College Counselor and Tutor
Going to college straight out of high school isn’t for everyone. Some students feel unprepared and unsure of what they want to do with their lives. That’s why a gap year is encouraged by many schools! For example, Harvard University “encourage(s) admitted students to defer enrollment for one year to travel, pursue a special project or activity, work, or spend time in another meaningful way.” According to a report in the New York Times, students who take a gap year tend to be more successful than students who don’t. Gap years have been on the rise due to the uncertainty of the COVID-19 pandemic. This past year, more students were drawn to a gap year with up to 16% of students seriously considering taking a year off. A gap year can be positive if you approach it correctly. If by the end of it, however, you learned nothing, did nothing, and didn’t challenge yourself, it will likely negatively impact your college admission.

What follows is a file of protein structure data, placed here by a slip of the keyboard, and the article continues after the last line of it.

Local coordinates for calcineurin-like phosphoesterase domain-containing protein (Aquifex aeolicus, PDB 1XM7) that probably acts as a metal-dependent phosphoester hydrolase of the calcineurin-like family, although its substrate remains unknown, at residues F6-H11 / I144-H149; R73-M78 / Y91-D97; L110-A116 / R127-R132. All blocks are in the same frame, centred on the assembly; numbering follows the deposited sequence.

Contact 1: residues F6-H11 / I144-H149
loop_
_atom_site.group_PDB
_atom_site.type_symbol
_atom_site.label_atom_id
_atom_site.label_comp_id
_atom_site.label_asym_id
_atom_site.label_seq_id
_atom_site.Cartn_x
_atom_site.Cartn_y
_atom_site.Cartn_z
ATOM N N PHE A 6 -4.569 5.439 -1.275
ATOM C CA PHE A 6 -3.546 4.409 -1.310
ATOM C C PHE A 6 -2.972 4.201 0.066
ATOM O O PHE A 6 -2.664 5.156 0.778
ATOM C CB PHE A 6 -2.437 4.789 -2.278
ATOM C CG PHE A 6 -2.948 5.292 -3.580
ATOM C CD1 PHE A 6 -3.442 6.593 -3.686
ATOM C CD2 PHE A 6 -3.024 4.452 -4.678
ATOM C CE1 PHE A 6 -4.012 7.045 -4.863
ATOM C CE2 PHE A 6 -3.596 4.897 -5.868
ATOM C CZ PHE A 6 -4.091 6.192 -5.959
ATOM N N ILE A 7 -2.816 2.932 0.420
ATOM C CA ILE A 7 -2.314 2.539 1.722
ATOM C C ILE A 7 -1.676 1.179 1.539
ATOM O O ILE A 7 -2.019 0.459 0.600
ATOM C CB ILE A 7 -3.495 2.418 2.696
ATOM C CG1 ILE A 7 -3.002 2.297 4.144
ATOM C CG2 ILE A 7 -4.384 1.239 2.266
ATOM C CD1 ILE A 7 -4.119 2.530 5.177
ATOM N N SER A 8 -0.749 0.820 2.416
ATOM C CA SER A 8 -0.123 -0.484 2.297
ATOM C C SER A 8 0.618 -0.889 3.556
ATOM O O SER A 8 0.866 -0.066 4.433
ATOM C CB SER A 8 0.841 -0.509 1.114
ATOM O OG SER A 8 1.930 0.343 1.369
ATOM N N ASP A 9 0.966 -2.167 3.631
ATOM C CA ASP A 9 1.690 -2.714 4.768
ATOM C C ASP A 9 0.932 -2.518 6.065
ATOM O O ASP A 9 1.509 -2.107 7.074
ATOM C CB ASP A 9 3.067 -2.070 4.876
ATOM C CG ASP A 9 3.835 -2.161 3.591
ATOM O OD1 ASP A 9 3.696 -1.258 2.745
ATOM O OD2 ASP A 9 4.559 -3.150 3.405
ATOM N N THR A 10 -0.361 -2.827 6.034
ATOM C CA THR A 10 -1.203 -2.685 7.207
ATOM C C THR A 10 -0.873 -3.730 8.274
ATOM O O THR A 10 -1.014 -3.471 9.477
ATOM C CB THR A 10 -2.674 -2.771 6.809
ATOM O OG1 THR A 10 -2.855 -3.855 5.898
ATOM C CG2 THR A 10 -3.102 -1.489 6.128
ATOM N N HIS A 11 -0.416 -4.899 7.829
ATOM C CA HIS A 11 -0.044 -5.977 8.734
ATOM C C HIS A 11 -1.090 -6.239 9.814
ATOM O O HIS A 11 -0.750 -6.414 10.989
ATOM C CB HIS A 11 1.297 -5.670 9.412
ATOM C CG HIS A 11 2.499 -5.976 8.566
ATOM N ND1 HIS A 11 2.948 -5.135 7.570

To make the most of your gap year, take time to explore your personal interests and discover what you want to do for your future career. Volunteering, working, positively impacting the world, starting a business, and traveling can all be useful ways to spend your gap year. However, every university approaches a gap year differently. Schools like Princeton University, the University of North Carolina at Chapel Hill, Middlebury College, and Texas Christian University actually have grants, programs, or scholarships to help you achieve your gap year goals. For example, UNC awards a Global Gap Year Fellowship of $7,500 to help fund a nine-month service-oriented gap year. If you’ve already been accepted to a university, check to see if they offer something similar. However, other universities may not allow you to take a gap year after you’re accepted. If you’ve already been accepted to a university and want to defer your enrollment, be sure to call the admission office and ask if this is allowed.
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